Come now, Dear Writer. Let us confess that the reason we write is to right our lives. Often we want to BE someone else, if only for a time. Perhaps we want to travel to a place or a time to which we have never been, and so we act as if we are there, witnessing every moment. It’s all acting. We never have to settle for what is when we can act as if, can write as if. We can live any life, love anyone, and try on any lifestyle we choose with no consequences.

So the next time you get stuck while writing, act as if. Write as if. Live as if. I can’t finish those for you. To turn those fragments into sentences is yours alone. Action!

P.S. In case you were wondering about the photo, there I am in my cat mask with my writer friend Shirley Jump and running buddies at the Fright Night race. Both Shirley and I came in third place for our age groups. Score!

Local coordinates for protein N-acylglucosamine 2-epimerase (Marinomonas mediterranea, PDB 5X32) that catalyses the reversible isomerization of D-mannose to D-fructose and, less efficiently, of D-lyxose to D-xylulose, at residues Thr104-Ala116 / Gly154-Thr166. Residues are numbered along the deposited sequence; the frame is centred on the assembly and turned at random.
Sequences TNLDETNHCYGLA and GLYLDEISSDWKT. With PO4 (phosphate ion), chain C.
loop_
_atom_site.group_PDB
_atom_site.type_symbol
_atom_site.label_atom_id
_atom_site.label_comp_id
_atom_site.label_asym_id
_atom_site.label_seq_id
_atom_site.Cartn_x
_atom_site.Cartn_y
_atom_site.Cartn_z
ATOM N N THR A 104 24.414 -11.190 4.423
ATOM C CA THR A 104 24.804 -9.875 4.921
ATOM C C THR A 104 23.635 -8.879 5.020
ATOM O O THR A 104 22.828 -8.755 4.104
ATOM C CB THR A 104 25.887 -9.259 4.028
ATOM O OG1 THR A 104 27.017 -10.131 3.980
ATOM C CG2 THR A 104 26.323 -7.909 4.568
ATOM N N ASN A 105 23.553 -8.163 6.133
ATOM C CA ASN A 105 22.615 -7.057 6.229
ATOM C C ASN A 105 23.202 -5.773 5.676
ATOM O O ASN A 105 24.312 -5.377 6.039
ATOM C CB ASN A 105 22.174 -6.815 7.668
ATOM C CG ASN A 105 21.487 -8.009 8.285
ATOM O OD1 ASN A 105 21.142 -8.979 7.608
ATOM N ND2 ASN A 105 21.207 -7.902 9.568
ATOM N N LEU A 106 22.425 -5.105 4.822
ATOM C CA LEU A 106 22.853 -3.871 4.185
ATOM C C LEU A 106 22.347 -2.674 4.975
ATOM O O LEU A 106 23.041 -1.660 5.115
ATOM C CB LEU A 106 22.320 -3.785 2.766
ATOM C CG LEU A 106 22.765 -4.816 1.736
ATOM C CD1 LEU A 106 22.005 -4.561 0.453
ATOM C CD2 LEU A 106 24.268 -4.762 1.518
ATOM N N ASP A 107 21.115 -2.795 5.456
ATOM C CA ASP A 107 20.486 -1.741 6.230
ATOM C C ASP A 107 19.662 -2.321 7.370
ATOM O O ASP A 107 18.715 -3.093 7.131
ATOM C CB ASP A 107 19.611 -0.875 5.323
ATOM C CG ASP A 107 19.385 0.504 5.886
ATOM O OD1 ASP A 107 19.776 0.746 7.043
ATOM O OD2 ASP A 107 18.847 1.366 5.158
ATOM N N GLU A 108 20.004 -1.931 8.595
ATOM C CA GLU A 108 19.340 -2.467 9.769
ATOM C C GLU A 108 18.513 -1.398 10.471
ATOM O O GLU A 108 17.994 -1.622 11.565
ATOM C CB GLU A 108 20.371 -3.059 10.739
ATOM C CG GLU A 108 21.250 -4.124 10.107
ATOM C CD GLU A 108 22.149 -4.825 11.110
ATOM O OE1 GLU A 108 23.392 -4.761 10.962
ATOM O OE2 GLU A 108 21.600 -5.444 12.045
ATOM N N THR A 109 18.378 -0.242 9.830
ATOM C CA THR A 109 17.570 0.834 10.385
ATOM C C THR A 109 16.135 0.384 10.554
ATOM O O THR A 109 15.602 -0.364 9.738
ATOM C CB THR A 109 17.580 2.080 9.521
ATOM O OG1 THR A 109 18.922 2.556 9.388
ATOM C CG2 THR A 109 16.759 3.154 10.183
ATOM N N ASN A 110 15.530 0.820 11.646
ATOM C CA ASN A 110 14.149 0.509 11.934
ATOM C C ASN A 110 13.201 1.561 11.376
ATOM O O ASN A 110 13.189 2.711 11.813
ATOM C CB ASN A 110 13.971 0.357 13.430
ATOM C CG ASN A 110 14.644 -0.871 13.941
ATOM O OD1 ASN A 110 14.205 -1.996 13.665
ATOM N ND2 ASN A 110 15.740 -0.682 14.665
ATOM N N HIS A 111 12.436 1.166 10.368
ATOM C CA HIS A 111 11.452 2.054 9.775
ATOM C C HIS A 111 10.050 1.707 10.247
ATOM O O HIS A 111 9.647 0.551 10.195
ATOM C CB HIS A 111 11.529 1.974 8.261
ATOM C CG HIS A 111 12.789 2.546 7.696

The Monkey Mind and Reese’s Peanut Butter Hearts: It’s All Writing

I’m not writing a dissertation, so you might wonder why I recently picked up a book called Writing Your Dissertation in Fifteen Minutes a Day by Joan Bolker at the library. Of course it was the word “writing” that drew me. What kept me interested was its intriguing, fresh writing tips.

A few months ago I had the marvelous opportunity to teach a writing class at my church. When I surveyed the participants, I discovered they were there for many different reasons. “That’s okay — writing is writing, in many respects,” I said. Reading this book confirms this for me, because Bolker’s tips ring true to me, even though I am primarily a fiction writer.